Horse Tests Positive For Equine Metritis

California mare tests positive for contagious Equine Metritis says the National Vet Services Lab.

Published on: Mar 7, 2013

A 17-year-old Lusitano mare from California has been confirmed positive by the National Veterinary Services Laboratory (NVSL) for Taylorella equigenitalis, the bacterium that causes Contagious Equine Metritis (CEM).

CEM is a contagious bacterial infection spread between mares and stallions during live breeding or artificial insemination with infected semen. It can also be transmitted on contaminated breeding equipment. CEM is not known to infect other livestock or humans. Stallions infected with CEM do not exhibit any clinical symptoms, but infection in the mare can cause fertility problems.

"Our goal is to isolate this disease and limit its spread as much as possible by quarantining and treating the infected mare and any other affected animals," says California State Veterinarian Dr. Annette Jones. "We have had success in the past in tracking and eradicating this disease and we are confident in the measures we are taking to protect our horse population. Peak breeding season is getting underway, so we encourage horse owners to work with their veterinarians if they have any questions or concerns."

CEM in horses is considered a foreign animal disease in the United States. The disease was previously detected in California in 2009 and 2010 and quickly eradicated. There is no known relationship between the positive mare and any horses associated with previous U.S. cases of CEM.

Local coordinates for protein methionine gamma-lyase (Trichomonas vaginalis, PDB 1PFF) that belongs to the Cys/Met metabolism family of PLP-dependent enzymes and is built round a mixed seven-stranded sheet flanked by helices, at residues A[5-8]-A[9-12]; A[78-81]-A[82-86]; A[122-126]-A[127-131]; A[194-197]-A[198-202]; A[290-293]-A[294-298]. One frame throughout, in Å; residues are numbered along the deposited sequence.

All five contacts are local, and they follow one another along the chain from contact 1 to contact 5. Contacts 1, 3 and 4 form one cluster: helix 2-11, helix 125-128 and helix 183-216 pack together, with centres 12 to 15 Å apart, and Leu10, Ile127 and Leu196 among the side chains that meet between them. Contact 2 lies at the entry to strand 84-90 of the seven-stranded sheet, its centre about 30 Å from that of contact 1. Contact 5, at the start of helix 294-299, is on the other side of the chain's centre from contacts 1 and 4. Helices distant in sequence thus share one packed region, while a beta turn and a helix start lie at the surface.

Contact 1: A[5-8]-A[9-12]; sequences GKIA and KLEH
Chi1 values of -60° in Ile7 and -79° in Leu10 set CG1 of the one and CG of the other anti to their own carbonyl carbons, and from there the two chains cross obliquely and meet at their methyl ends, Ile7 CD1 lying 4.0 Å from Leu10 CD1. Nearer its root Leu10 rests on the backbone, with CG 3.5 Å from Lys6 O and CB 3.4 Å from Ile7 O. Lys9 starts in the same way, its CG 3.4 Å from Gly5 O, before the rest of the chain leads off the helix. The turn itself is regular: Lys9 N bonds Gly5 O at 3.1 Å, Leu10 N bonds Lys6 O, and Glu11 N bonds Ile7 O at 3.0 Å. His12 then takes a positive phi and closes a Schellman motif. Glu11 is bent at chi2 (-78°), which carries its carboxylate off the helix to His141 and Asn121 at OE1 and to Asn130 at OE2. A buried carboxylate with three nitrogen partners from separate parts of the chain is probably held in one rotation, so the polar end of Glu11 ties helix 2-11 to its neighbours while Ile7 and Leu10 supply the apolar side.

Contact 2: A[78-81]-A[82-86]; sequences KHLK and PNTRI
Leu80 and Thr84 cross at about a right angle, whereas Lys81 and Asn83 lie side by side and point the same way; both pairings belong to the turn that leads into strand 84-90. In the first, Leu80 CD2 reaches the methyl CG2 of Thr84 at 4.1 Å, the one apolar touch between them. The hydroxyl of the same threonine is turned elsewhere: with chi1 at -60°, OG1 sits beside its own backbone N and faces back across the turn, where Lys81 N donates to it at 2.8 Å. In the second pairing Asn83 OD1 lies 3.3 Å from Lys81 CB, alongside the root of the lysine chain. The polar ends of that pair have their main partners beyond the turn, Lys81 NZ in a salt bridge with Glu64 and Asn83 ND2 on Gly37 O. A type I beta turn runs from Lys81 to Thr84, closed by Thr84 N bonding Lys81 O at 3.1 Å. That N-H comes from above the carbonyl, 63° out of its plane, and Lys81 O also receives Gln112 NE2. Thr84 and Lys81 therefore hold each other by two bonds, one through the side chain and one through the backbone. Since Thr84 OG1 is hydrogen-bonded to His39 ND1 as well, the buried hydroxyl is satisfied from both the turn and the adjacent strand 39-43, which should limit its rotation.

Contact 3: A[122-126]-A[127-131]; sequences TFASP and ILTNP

CEM in horses is considered a foreign animal disease in the United States. The disease was previously detected in California in 2009 and 2010 and quickly eradicated. There is no known relationship between the positive mare and any horses associated with previous U.S. cases of CEM.

The positive mare was presented to a private practitioner for infertility concerns and samples were submitted for culture. The mare remains under quarantine while being treated for the disease with antibiotics. The epidemiologic investigation of the positive mare is currently in progress. Information collected to date indicates that her breeding activities were limited, and no horses located outside of California are currently known to have been exposed.

CEM is considered a foreign animal disease in the United States. The disease was previously detected in California in 2009 and 2010 and quickly eradicated. There is no known relationship between the positive mare and any horses associated with previous U.S. cases of CEM. Further, testing at the NVSL confirms that this isolate does not match those of any other isolates from previous CEM detections in the United States and do not match any iso222lates ever found on post-entry CEM quarantine testing of horses entering the United States from CEM-affected countries.